- Application for a reasonable place of performance – Where a promise is to be performed by the promisor, without any application by the promisee, and the location of performance is not fixed. The promisor should apply to the promisee to set a reasonable place for the promise’s performance and perform it at such a place.
- Performance in a manner and such time prescribed by the promisee – Where the promisee prescribes or sanctions a manner or time of performance of a promise, then the promisor should perform the said promise accordingly.
What is the Standard of Performance?
The performance obligations are generally strict to ensure that the contractual obligations are fully and precisely performed. Some examples of the standard of performance would include obligation as described, satisfactory quality, fit the purpose, etc.
However, an exception to this rule is the de minimis rule, i.e., only minute deviations. Suppose the de minimis rule is not applied (in other words, one should exercise reasonable care and skill) in a particular situation. In that case, it constitutes a breach of contract.
How is a contract discharged?
Any of the following methods discharge a contract.
- By performance, where a contract has been performed (Section 37 to 67, 56)
- By impossibility of performance, where the contract has become impossible to perform (Section 58)
- By agreement, where contract need not be performed (Section 62 to 67) and
- By breach, the contract is discharged by breach of either party (Section 39 to 73).
Effect of refusal to accept the offer of performance
Section 38 of the Indian Contract Act states that where a promisor offers to perform any obligation, i.e., tenders to perform to the promisee. The promisee has not accepted the said offer. The promisor is not responsible for non-performance of the obligations, nor does the promisor lose his rights under the contract.
However, such an offer should fulfill the following conditions:
- The offer must be unconditional, i.e., it must be according to the terms of the contract.
- The offer must be made at such time and place that the promisee should have a reasonable opportunity to examine the promisor’s capability and willingness to perform the said promise.
- The offer is made to deliver a particular product to the promisee. The promisee should have a reasonable opportunity to examine whether the product is the same as promised to be delivered.
This section further states if that there are several joint promisees, then an offer made to one of the several joint promisees will have the same effect or consequences as an offer made to all of them.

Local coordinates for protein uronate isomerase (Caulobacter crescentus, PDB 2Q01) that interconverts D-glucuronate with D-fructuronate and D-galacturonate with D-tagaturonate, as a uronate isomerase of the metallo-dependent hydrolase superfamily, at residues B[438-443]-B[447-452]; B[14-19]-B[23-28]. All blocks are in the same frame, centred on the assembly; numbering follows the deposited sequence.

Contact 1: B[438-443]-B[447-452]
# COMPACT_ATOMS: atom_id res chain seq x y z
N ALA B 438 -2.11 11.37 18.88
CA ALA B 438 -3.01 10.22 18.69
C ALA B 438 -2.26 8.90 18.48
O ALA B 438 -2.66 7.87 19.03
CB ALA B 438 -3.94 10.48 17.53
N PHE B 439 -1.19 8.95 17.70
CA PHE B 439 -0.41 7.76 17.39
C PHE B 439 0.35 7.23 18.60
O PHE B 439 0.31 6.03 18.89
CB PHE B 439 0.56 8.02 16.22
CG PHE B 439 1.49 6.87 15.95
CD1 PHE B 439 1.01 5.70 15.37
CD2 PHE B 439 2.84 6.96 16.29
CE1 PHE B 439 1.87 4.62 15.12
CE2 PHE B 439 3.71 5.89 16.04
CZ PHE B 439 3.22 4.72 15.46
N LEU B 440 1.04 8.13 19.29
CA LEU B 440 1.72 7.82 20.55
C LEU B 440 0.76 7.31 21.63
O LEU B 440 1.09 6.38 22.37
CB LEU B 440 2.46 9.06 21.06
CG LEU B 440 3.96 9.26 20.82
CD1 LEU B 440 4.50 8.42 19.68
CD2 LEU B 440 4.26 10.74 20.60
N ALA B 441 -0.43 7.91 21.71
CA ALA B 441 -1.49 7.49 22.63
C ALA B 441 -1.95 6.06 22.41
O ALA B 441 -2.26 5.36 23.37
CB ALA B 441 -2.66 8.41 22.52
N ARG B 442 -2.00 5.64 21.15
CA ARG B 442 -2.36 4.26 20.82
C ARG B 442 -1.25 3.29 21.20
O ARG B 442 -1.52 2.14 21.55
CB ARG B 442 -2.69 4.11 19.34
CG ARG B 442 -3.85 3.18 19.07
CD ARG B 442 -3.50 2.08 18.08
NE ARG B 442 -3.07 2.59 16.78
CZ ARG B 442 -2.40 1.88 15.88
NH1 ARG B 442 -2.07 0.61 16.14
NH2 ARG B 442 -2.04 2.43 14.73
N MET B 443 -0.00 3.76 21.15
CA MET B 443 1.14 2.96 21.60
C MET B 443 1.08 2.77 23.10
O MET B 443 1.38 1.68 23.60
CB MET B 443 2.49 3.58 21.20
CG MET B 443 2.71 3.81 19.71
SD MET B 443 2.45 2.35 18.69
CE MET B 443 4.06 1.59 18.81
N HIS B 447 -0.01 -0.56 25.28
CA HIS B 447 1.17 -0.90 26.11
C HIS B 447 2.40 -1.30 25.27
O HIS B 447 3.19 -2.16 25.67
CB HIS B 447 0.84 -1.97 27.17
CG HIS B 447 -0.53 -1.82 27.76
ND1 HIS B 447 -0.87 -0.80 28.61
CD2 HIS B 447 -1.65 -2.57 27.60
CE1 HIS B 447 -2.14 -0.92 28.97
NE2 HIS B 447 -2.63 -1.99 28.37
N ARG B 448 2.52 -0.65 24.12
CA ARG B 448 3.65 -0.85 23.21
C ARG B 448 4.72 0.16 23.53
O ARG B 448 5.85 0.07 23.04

E.g., ‘A’ enters into a contract with ‘B’ to deliver 1000 silk saree of a certain quality at his store on 1st September 2021. As per Section 38, ‘A’ must provide the product at the stipulated time and place as agreed between the parties, and ‘B’ should be given a reasonable opportunity to examine whether the product’s quality and quantity are as promised to be delivered by the promisor.
What is the Effect of Refusal of a Party to Perform a Promise?
Section 39 of the Indian Contract Act states that when a promisor refuses to perform a promise or disables itself from performing the said promise wholly or in entirety, then the promisee may either put an end to the contract, provided, the promisee has not indicated (expressly or impliedly), his willingness to continue with the contract.
E.g., ‘A’, a singer, enters into a contract with ‘B’, the manager of a hotel, to sing every Sunday night at his hotel for 2 months at a consideration of Rs 1000 show. On the 3rd week, ‘A’ wilfully absents herself from the performance. Here ‘B’ can put an end to the contract.
E.g., ‘A’, a singer, enters into a contract with ‘B’, the manager of a hotel, to sing every Sunday night at his hotel for 2 months at a consideration of Rs 1000 show. On the 3rd week, ‘A’ wilfully absents herself from the performance. However, with the permission of ‘B’, ‘A’ sings the following week. Here ‘B’ has expressly indicated his willingness to continue with the contract. Now, he cannot end the contract but can recover compensation from ‘A’ for the loss he sustained by her non-performance.
Contracts that need not be Performed (Discharge by Agreement)
- If the parties to the contract agree to substitute, rescind, or alter a new contract, then the original contract need not be performed. It is also called novation (Section 62).
- A voidable contract is rescinded, then the other party may not perform his part of the contract.
Suppose the promisee refuses or neglects to provide the promisor with reasonable facilities to perform his promise. In that case, the promisor is released from his obligation for any non-performance.
- Where the contract’s performance is illegal or unlawful or where the object or consideration of the contract is unlawful, such a contract need not be performed.
Performance of a contract is a promise to perform or offer to perform a promise by the promisor. The obligation of performance must be as per the standard prescribed. The contract gets discharged on the contract’s performance or impossibility of the performance, agreement, or contract breach. The promisee can claim damages or specific performance of the contract for the enforcement of the contract.